So is there a way to meditate? When one meditates, does one have to strive hard to meditate or does meditation come naturally without any striving? To illustrate this point, there is this beautiful story of a discussion that the Buddha had with his disciple, Ananda.

One day Ananda was trying to meditate and in his mind there was a question which was almost insurmountable and in his effort to find a solution, an answer to this question, Ananda was walking up and down, up and down until his feet started to bleed.

He could not compose himself to sit down and meditate unless he had found a theoretical answer, a solution to this particular problem that plagued him that day.

The Buddha, it is said, who was watching this whole scene quietly, called him over and said, “Ananda, aren’t you a great musician? Haven’t you played the veena for me many times?” “Yes,” said Ananda, “My lord.” “I have at your request, played the veena to you many times.”

“I liked the music, the veena as you play it,” said the Buddha. “Can you bring your veena once more and play it for me?” “Sure” said Ananda “whatever you wish, that I fulfil.”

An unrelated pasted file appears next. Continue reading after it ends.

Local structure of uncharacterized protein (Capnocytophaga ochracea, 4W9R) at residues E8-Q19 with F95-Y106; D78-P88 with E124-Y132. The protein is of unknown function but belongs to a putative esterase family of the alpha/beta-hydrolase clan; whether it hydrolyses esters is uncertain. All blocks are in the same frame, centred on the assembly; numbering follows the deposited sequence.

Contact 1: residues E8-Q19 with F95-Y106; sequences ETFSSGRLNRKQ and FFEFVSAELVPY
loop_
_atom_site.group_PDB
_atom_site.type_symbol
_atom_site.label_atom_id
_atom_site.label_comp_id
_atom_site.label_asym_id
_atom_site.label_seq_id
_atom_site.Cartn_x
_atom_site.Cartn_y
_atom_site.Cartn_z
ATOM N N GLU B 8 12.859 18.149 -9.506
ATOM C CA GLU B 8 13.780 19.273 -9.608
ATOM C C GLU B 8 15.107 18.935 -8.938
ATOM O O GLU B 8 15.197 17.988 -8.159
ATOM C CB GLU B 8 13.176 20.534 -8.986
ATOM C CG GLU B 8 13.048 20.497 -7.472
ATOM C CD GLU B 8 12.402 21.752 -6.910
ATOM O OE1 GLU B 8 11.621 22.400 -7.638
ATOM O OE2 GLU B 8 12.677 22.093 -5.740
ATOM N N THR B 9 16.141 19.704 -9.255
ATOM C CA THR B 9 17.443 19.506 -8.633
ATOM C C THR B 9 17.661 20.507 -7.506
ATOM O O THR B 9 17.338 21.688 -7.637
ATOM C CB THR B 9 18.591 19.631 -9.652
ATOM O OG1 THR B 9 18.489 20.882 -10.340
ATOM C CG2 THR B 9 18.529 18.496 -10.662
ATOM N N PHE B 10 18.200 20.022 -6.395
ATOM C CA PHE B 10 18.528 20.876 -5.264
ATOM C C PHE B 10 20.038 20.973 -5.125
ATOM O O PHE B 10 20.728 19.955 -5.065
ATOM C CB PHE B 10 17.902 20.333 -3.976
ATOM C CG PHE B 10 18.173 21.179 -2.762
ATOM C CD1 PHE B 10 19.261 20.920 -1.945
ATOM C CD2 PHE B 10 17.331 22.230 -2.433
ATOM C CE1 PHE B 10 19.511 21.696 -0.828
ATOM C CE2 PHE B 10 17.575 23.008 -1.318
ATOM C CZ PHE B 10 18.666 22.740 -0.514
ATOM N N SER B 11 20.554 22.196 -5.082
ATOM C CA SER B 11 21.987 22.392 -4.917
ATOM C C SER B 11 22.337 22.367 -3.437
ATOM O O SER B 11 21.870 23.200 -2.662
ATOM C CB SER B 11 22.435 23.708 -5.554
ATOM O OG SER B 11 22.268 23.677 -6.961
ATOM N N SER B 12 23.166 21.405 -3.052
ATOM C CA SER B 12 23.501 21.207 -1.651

Off he went and came back with his veena. “Just a minute Ananda,” said Buddha, “can you hand over the veena to me? I would like to tune it for you.”

“Surely,” said Ananda and handed-over the veena to the Buddha. The Buddha took the veena into his hands and started tightening the strings. He tightened and He tightened and He tightened and He tightened and then when the strings had become so taught that they were in danger of breaking, snapping, Ananda cried out, “stop, stop.” “O great one, now you will break the strings because you have tightened them too much.”

“Ah,” said Buddha, “I am sorry” and then he loosened the strings until they became so loose and slack that Ananda said, “O enlightened one, the strings now are so slack that no music will come out of it. One cannot play on this. They have to be tightened up to a certain level and not more and not less for music to come.”

So the Buddda smiled and said, “So Ananda, so also is the mind. To go into deep meditation, to listen to the music of the spheres, one has to keep the mind alert and stable and poised, not slack and lazy; at the same time not so stressed and tight as you seem to be keeping your mind.”

“For no music shall come, for the mind shall break and if the mind breaks, no instrument have you other than it to find the truth. Therefore, follow the middle path, neither too much nor too little; neither this extreme nor that.”

“And if you keep to this golden principle of the middle path, you surely shall attain the capacity to reach Nirvana.”